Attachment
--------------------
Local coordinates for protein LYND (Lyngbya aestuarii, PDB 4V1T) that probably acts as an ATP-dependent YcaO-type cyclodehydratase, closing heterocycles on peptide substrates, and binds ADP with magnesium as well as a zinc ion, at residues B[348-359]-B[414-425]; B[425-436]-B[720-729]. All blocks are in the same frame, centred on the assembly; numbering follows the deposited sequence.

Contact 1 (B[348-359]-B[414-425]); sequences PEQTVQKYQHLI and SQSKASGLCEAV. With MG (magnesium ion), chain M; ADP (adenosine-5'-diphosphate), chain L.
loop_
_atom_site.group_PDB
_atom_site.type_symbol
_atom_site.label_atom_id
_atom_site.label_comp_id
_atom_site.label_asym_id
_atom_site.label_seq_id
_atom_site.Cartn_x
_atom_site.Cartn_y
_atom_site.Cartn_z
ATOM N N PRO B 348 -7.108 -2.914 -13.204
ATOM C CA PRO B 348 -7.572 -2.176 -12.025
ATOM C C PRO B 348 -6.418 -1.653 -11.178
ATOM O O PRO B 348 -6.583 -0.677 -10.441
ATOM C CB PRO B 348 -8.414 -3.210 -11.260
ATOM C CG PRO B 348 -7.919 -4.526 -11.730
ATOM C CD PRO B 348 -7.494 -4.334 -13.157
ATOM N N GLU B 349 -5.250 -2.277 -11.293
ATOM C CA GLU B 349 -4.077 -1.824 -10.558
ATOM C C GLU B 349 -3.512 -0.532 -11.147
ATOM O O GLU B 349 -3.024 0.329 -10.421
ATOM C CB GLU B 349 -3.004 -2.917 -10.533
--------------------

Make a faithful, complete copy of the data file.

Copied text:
Local coordinates for protein LYND (Lyngbya aestuarii, PDB 4V1T) that probably acts as an ATP-dependent YcaO-type cyclodehydratase, closing heterocycles on peptide substrates, and binds ADP with magnesium as well as a zinc ion, at residues B[348-359]-B[414-425]; B[425-436]-B[720-729]. All blocks are in the same frame, centred on the assembly; numbering follows the deposited sequence.

Contact 1 (B[348-359]-B[414-425]); sequences PEQTVQKYQHLI and SQSKASGLCEAV. With MG (magnesium ion), chain M; ADP (adenosine-5'-diphosphate), chain L.
loop_
_atom_site.group_PDB
_atom_site.type_symbol
_atom_site.label_atom_id
_atom_site.label_comp_id
_atom_site.label_asym_id
_atom_site.label_seq_id
_atom_site.Cartn_x
_atom_site.Cartn_y
_atom_site.Cartn_z
ATOM N N PRO B 348 -7.108 -2.914 -13.204
ATOM C CA PRO B 348 -7.572 -2.176 -12.025
ATOM C C PRO B 348 -6.418 -1.653 -11.178
ATOM O O PRO B 348 -6.583 -0.677 -10.441
ATOM C CB PRO B 348 -8.414 -3.210 -11.260
ATOM C CG PRO B 348 -7.919 -4.526 -11.730
ATOM C CD PRO B 348 -7.494 -4.334 -13.157
ATOM N N GLU B 349 -5.250 -2.277 -11.293
ATOM C CA GLU B 349 -4.077 -1.824 -10.558
ATOM C C GLU B 349 -3.512 -0.532 -11.147
ATOM O O GLU B 349 -3.024 0.329 -10.421
ATOM C CB GLU B 349 -3.004 -2.917 -10.533